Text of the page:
The dispute over the Baker Roll can be traced to the fact that it was a document that relied on land records belonging to William Thomas, who facilitated the purchase of the land used to establish the Qualla Boundary. According to Tarnawsky, the Baker Roll “was derived from landholdings of Cherokee enrolled members who either sold or gave land to Mr. Thomas that then became part of the boundary.”

The Thomas papers date to the 1840s.

The difficulty of verifying all of the records available to the Cherokee that could establish enrollment criteria was made evident when David Wyatt, head of the tribe’s GIS mapping program, began discovering historic documents during his research of land tracts.

“In the process of scanning all that information at BIA, we came across a little bit of everything,” Wyatt said

Wyatt found original copies of Thomas’ records, census records from as early as 1912, and a 1967 revised version of the Baker Roll, among other documents. None of these were included in the enrollment audit conducted by Falmouth, and their staff indicated to Tarnawsky that the scope of their project would be limited to records in the possession of the tribe’s enrollment office.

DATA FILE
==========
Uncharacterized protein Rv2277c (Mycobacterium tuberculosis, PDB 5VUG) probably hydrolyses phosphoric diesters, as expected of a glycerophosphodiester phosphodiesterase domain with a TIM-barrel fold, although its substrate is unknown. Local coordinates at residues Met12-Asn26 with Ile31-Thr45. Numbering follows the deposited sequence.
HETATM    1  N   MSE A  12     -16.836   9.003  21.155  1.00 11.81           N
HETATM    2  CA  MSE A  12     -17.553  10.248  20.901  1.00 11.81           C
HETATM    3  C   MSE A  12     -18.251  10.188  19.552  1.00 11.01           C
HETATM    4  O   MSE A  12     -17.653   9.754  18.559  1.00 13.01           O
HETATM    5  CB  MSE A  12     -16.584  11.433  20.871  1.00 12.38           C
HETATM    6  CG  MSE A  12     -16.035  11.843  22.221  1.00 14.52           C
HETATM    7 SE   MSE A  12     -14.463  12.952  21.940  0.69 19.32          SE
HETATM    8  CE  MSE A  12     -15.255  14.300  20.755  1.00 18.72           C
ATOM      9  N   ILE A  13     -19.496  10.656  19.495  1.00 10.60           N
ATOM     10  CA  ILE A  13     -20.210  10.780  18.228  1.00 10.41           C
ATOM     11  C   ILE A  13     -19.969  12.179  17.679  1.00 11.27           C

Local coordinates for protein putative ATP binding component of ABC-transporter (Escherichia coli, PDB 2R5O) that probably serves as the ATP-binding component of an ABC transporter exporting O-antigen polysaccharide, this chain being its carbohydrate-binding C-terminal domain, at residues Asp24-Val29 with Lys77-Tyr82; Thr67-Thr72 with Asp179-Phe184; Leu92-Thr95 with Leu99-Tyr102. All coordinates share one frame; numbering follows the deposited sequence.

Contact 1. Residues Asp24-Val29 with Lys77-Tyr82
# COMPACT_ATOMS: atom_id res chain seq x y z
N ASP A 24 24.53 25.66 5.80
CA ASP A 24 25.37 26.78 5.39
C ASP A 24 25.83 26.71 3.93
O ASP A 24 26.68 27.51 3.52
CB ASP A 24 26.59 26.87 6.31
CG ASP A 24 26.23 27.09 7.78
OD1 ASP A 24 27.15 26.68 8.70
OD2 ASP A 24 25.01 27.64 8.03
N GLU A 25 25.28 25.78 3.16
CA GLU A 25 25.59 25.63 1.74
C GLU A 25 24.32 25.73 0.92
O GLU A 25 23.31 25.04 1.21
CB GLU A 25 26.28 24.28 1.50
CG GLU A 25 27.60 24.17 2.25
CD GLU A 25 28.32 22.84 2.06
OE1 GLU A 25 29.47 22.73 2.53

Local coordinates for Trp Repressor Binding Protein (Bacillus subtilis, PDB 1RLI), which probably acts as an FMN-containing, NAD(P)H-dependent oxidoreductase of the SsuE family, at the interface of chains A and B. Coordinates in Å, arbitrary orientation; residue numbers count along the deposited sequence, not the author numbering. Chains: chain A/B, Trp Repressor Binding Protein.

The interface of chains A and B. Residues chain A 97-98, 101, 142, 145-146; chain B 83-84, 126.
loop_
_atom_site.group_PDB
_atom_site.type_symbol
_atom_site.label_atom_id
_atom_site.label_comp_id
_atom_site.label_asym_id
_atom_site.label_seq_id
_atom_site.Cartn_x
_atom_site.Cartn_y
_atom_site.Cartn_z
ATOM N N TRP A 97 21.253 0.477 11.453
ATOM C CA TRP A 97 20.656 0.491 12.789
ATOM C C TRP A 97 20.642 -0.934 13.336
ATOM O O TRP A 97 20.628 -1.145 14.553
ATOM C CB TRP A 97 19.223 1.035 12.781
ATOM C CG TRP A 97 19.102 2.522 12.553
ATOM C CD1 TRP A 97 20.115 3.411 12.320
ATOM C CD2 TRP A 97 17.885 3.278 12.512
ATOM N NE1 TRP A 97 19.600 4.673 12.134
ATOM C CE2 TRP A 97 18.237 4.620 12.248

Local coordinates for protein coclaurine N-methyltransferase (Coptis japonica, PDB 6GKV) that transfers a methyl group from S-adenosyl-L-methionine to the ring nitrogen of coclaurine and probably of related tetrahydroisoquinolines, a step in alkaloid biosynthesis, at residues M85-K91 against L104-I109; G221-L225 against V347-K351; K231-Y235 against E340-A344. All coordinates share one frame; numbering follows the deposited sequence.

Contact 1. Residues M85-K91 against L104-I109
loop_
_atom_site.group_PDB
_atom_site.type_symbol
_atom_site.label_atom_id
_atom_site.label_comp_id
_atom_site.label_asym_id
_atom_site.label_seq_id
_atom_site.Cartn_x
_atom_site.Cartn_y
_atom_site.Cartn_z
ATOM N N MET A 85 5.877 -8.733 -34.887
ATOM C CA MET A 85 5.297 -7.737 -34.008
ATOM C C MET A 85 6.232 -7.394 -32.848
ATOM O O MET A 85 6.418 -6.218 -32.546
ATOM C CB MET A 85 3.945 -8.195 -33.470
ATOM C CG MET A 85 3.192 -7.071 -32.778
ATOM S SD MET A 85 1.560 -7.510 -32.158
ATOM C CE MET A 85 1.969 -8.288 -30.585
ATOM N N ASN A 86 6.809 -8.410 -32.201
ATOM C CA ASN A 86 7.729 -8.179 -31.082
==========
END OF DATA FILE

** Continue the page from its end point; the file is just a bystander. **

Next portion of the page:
So far, the Cherokee have spent $746,000 on the audit, with another $100,000 budgeted for its completion. But with the discovery of new records that could be pertinent to the effort, it’s not clear when the job will be done.

Tribal Council member Teresa McCoy was clear in the meeting last month that her constituents want closure.

“I do prefer that there be a deadline placed on this. Let’s not let it drag out for another six months. Our community met last week, and they were adamant. They were ready to start the next morning. They are tired of waiting. They have waited for seven years, and they don’t know what’s taking so long,” McCoy said.